News

    Ethiopia Hails Poverty Reduction

    A woman walks with her children to a transit center in the Dolo Ado refugee camp in southern Ethiopia, July 19, 2011.
    A woman walks with her children to a transit center in the Dolo Ado refugee camp in southern Ethiopia, July 19, 2011.

    Ethiopia, one of Africa's poorest countries, is heralding great strides in eradicating poverty. The number of Ethiopians living in poverty has dropped below one-third of the total, despite population growth and soaring inflation.

    Finance Ministry officials told donor organizations Friday that about 25 million of Ethiopia's 80 million people live below the poverty line.  That figure represents a reduction of four million since 2004, even as the population has grown at a rate of more than two and a half percent a year.

    Economists say the poverty line is based on a complex formula including food consumption. Ethiopia's poverty line is well below the internationally accepted rate of $1.25 a day.

    Considering that the current rate of inflation is about 35 percent, Minister of State for Finance and Economic Development Abraham Tekeste called the decline in poverty a “remarkable achievement."

    "The report has shown that poverty has declined overall in the country in spite of the global and national shocks that Ethiopia experienced in terms of increases in prices, drought in some pockets of the country despite all these shocks, [and] the financial and economic crisis in the world," Abraham said.

    International economists attending the briefing called the figures encouraging.  But World Bank Country Director for Ethiopia Guang Chen expressed concern that inflation is undermining further progress.

    "The trend is very positive, but at the same time, as the state minister says, still we're talking about 30 million people below the poverty line, and this is a very poor country, and when we're talking about rural poverty line, their poverty line is actually below the world accepted average. So there's still a lot of work to be done," Chen said.

    The World Bank's lead economist on poverty reduction in Africa, Chorching Goh, cautioned that while Ethiopia's growth figures over the past decade are impressive, they start from a very low statistical base.  She said the Human Development Index that ranks countries by living standards still shows Ethiopia near the bottom.

    "We have to commend efforts of the people and government.  However, HDI, in 2011, out of 187 countries, Ethiopia we are at 174, and ten years ago out of 163 countries were are 159, so in terms of our relative position, we haven't moved forward that much.  What does that say?  It just says other countries are progressing very rapidly, too,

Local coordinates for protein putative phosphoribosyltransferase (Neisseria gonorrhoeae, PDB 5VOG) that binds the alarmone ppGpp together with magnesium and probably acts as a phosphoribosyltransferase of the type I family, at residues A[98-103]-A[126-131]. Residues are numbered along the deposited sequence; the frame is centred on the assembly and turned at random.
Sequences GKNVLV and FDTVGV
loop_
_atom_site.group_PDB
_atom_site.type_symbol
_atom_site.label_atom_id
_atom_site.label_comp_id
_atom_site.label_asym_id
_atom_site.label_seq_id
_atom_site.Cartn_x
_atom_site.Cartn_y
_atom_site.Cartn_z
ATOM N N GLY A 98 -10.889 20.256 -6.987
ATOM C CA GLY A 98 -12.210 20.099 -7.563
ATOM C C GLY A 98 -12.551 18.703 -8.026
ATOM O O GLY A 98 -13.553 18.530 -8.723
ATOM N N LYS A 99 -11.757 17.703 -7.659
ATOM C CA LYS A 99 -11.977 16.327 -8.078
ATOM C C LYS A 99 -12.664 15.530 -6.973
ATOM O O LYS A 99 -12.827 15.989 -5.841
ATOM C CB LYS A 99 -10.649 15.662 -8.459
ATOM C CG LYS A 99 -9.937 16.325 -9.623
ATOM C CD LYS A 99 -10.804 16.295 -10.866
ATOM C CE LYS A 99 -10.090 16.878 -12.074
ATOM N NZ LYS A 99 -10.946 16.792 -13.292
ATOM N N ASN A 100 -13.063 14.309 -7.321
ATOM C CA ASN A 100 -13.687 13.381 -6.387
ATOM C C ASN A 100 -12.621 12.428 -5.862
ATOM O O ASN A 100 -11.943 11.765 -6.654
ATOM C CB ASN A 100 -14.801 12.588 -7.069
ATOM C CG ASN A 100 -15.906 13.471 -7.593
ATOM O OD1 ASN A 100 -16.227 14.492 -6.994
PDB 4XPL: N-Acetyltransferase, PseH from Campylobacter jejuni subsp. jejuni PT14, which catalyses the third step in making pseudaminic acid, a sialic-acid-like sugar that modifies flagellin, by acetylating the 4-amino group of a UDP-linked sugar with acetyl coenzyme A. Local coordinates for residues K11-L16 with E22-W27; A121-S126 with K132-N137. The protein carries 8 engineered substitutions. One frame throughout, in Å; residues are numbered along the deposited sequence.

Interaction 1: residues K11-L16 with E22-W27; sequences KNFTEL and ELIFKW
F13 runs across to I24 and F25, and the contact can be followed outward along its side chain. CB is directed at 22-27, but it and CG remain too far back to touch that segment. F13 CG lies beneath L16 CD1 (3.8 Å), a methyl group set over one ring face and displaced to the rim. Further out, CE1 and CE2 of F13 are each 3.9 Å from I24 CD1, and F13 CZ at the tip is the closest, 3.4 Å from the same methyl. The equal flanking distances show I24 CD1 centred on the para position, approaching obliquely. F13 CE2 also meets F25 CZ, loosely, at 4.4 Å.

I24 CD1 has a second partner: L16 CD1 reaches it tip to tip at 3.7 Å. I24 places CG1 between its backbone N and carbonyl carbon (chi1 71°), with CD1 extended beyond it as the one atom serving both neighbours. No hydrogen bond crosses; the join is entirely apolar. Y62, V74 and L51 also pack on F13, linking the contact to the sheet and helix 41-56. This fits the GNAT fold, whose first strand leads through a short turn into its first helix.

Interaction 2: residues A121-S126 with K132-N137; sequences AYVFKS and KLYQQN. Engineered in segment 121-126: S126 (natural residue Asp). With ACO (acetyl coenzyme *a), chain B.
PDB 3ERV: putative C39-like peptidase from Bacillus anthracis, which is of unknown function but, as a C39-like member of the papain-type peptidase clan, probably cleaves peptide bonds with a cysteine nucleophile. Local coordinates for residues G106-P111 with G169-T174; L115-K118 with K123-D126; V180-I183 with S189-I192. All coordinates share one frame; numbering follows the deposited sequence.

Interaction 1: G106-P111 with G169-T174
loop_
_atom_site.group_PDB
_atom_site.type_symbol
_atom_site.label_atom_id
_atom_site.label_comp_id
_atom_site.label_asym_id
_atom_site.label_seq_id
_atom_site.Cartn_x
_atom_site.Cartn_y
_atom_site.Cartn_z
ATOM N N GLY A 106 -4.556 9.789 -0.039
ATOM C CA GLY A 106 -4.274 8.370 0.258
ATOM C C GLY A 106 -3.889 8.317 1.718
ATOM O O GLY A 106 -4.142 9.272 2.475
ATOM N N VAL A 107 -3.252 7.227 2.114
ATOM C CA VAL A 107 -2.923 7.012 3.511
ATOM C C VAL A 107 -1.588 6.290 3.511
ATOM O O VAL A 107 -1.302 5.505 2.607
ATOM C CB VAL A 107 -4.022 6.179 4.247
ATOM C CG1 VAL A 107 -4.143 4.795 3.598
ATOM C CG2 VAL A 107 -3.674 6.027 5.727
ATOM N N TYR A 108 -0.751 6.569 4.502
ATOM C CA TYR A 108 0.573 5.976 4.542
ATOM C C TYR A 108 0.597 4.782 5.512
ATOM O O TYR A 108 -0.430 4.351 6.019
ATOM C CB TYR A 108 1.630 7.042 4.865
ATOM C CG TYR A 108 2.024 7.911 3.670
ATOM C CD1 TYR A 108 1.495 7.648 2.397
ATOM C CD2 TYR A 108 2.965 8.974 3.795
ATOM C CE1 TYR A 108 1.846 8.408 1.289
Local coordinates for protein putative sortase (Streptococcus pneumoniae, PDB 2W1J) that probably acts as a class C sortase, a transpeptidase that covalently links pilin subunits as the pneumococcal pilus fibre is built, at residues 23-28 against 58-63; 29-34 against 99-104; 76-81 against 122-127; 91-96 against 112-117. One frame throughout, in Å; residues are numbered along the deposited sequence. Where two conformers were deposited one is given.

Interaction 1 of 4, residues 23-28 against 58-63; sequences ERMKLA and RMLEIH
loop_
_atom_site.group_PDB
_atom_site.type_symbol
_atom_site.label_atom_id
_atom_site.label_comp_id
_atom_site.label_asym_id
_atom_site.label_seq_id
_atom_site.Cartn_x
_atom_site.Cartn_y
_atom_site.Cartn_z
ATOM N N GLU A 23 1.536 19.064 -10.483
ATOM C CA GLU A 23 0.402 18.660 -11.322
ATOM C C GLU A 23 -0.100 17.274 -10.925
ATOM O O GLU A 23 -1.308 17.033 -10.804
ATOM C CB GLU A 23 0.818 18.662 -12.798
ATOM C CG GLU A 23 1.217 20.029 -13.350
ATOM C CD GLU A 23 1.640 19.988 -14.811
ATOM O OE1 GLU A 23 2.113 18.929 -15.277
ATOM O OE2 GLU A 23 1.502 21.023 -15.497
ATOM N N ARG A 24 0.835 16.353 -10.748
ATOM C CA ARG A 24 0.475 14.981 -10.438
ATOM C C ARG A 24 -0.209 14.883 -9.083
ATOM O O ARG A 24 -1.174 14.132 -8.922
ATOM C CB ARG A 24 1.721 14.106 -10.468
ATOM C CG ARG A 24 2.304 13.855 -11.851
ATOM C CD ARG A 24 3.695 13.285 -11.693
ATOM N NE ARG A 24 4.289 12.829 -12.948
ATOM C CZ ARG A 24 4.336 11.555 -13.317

Goh said.

    Goh noted that Ethiopia is still in an early stage of development, with per capita income below $400 a year.

    She and other economists are urging Ethiopian policy makers not to focus too much on closing the gap in income inequality.

    Finance Ministry officials said Friday they had made progress in narrowing the inequality gap.  But Goh noted that the history of developed countries teaches temporary inequality is a necessary result of growth.  She urged Ethiopian officials to be patient when it comes to inequality, and impatient when it comes to the eradication of poverty.

    This forum has been closed.
    Comments
         
    There are no comments in this forum. Be first and add one

    Featured Videos

    Your JavaScript is turned off or you have an old version of Adobe's Flash Player. Get the latest Flash player.
    Russia's Car Sales Shrink Overall, But Luxury and Economy Models See Growthi
    X
    February 10, 2016 5:54 AM
    Car sales in Russia dropped by more than a third in 2015 because of the country's economic woes. But, at the extreme ends of the car market, luxury vehicles and some economy brands are actually experiencing growth. VOA's Daniel Schearf reports from Moscow.
    Video

    Video Russia's Car Sales Shrink Overall, But Luxury and Economy Models See Growth

    Car sales in Russia dropped by more than a third in 2015 because of the country's economic woes. But, at the extreme ends of the car market, luxury vehicles and some economy brands are actually experiencing growth. VOA's Daniel Schearf reports from Moscow.
    Video

    Video Civil Rights Pioneer Remembers Struggle for Voting Rights

    February is Black History Month in the United States. The annual, month-long national observance pays tribute to important people and events that shaped the history of African Americans. VOA's Chris Simkins reports how one man fought against discrimination to help millions of blacks obtain the right to vote
    Video

    Video Jordanian Theater Group Stages Anti-Terrorism Message